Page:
By: Catherine Di Lorenzo, Esquire

Each day new federal and state legislation are issued establishing new accommodations for borrowers due to COVID-19. The Cares Act has created many restrictions on lenders and how they can protect their own interests and enforce their rights. Failing to properly navigate the red tape could result in future liability litigation for lenders.

Before enforcing a mortgage default, a lender should consider whether a borrower’s default is attributable to COVID-19.  Lenders should ask themselves whether acting would be consistent with the covenant of good faith and fair dealing given the effects of COVID-19, the industry response, and regulatory action.

The Cares Act has created an array of new claims borrowers could assert in a foreclosure.  A key contract defense that will impact contractual performance and liability is a force majeure clause. This provision provides an excuse not to perform due to events outside the contractual parties’ control. COVID-19 may force courts to interpret force majeure clauses and their applicability to a lender’s obligations to perform while a borrower’s ability to perform remains “impossible.”

More and more borrowers are requesting loan modifications and forbearance plans due to Covid-19.  Lenders must be very careful that they are considering the borrower’s application and supporting documents carefully.  Lenders also must be aware of what they tell their borrowers regarding eligibility for these programs.  To the extent the lender makes any representations or omits material information from the borrower, such comments or omissions may form the basis of a negligent or fraudulent misrepresentation claim.

If lenders and their vendors fail to adhere to the accommodations in the Cares Act, they may subject themselves to future liability. Such liability, however, would be contingent on courts finding that borrowers have a private right of action to enforce the CARES Act. Courts may also extend liability under the CARES Act based on a contractual representation/warranty in which both parties agree to adhere to all applicable state and federal law.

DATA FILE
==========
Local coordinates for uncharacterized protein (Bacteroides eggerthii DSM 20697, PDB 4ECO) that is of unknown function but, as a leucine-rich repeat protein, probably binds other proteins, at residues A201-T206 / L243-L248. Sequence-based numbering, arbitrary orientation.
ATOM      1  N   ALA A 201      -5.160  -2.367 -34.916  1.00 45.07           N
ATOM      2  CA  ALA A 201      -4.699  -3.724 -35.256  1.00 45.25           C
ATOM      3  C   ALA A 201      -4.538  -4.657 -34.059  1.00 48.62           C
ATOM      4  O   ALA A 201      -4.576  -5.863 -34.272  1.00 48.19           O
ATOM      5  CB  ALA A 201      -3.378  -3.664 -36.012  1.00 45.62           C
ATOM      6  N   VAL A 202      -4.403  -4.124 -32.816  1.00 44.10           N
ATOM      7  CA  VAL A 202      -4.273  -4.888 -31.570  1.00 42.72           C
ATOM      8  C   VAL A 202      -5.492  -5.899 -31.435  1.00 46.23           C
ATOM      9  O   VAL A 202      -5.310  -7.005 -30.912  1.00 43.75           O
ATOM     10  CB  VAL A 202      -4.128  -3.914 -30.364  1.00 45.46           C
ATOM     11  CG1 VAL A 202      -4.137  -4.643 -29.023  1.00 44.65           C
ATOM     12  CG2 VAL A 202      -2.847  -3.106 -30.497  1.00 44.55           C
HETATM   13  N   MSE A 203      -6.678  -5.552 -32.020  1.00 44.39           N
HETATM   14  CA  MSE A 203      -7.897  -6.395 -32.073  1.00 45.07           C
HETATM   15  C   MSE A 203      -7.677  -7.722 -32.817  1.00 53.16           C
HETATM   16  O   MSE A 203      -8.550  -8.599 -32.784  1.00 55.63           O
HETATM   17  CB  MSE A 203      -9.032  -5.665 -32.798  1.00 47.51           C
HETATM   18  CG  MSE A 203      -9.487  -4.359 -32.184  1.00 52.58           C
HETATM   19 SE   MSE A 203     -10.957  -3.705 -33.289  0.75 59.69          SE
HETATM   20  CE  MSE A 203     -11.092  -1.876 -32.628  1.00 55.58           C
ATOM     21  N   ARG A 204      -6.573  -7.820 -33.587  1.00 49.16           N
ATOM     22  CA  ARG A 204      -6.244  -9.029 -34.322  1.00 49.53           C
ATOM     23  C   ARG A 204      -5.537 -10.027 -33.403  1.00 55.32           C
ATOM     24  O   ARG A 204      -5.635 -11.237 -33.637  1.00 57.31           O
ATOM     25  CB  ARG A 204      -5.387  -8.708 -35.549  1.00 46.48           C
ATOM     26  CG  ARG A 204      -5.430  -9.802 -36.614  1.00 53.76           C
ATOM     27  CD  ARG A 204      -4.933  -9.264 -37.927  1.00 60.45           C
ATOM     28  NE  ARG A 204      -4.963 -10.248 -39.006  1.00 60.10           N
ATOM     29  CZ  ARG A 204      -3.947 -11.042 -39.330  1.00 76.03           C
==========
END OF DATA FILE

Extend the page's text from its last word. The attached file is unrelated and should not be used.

Lenders can protect themselves and take steps now to avoid liability.  All communications with borrowers should be well documented and employees should be reminded of the importance of properly maintaining such records.  Lenders need to regularly revisit their protocols and procedures to determine whether changes need to be made or temporary practices need to be implemented.  Lenders should provide training to employees so that they understand the impact of new legislation that may alter regular procedures (i.e. credit reporting, foreclosure referrals). Resources for customers should be readily attainable for customers too as appropriate (e.g., who to contact for relief; documentation, if any, needed to demonstrate financial hardship).  Lenders should consider what industry leaders and trade associations are doing and advising so they are not materially deviating from the industry behaviors set by their peers.

If we learned anything from the 2008 mortgage crisis, it’s that new claims always arise following a financial crisis.  The best defense is to anticipate them and take steps to eliminate the potential for liability.


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